Entropion Surgery

Correction of inwardly turned eyelid

Involutional entropion is the commonest form of entropion and is generally seen in patients after the 5th decade of life. It is caused by progressive weakness of the supportive structures (canthal tendons) in the lower eyelid.

Cicatricial entropion results from scarring on the conjunctival side (inside) of the lower or upper eyelid. A variety of medical conditions may lead to this form of entropion. Trauma (thermal or chemical), infection, trachoma (Chlamydia), herpes, and ocular cicatricial pemphigoid (OCP) are potential causes of cicatricial entropion.

Surgery is usually necessary to treat entropion. A temporizing measure that may correct the eyelid malposition is taping the eyelid to evert the lid margin. Surgical tape or the sticky part of a Band-Aid, placed from the lower eyelid to the cheek area, will evert the lid and relieve corneal irritation from the eyelashes. A variety of surgical techniques are utilized to treat entropion. In adults, these surgeries are done under local anesthesia as an outpatient. Correction of involutional entropion typically involves tightening the lower eyelid and turning the eyelid margin outward into a more normal position. A small incision is made in the outside corner (lateral canthus) of the eyelid. The eyelid is tightened by reattaching the tarsus (the thick, middle layer of the eyelid) to the bone of the lateral orbital rim. This surgery is referred to as a Lateral Tarsal Strip Procedure. Dissolvable sutures are preferred and the eyelid typically heals over several weeks to months.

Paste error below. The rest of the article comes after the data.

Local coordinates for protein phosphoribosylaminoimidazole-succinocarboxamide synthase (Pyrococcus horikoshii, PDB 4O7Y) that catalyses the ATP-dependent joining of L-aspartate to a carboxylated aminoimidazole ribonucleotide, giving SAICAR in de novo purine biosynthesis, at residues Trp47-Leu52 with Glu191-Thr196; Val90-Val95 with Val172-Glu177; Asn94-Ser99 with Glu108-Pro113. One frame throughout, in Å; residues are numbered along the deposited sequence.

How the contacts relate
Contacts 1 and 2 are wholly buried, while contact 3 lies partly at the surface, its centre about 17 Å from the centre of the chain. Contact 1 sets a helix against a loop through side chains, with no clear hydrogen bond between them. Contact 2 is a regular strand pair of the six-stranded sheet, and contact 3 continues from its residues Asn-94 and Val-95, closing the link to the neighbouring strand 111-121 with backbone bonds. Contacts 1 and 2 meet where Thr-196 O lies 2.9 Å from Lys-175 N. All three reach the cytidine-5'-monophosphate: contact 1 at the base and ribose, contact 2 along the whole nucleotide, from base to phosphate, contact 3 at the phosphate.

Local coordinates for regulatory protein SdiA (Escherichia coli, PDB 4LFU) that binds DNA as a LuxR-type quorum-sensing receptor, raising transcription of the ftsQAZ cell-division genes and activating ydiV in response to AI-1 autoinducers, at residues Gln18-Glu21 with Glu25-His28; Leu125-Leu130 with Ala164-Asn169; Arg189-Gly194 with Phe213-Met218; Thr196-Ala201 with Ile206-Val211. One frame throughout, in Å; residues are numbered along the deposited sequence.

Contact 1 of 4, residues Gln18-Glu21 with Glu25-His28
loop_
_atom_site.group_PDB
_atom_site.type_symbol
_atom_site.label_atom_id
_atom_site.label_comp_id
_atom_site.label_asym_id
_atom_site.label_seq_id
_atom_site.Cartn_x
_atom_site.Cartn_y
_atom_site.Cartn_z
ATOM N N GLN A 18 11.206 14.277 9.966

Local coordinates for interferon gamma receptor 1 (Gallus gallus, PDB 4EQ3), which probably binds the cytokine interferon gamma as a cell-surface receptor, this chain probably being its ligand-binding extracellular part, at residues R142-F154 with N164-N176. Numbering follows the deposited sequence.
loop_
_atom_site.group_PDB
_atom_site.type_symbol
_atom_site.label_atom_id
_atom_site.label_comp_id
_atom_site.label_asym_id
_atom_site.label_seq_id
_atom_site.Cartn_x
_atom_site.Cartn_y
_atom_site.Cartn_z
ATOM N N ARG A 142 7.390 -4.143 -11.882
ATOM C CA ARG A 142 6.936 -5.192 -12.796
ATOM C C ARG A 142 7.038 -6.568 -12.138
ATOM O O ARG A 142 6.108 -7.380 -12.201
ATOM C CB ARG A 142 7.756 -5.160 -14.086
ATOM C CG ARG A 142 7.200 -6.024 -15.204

Entropion Ectropion Surgery video Watch to learn more about Entropion Surgery

After the Procedure

A topical antibiotic is typically applied to the operated areas during the first postoperative week. Ice packs are recommended as with other eyelid surgeries for 2-3 days. It is important that the tightened eyelid not be disrupted during the first 3 weeks of healing. A protective eye shield (plastic or metal) may be useful while sleeping to minimize the risk of inadvertant wound disruption.



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Dr. Klapper treats disorders, injuries, and other abnormalities of the eyelids, eyebrow, tear duct system, eye socket, and adjacent areas of the mid and upper face.

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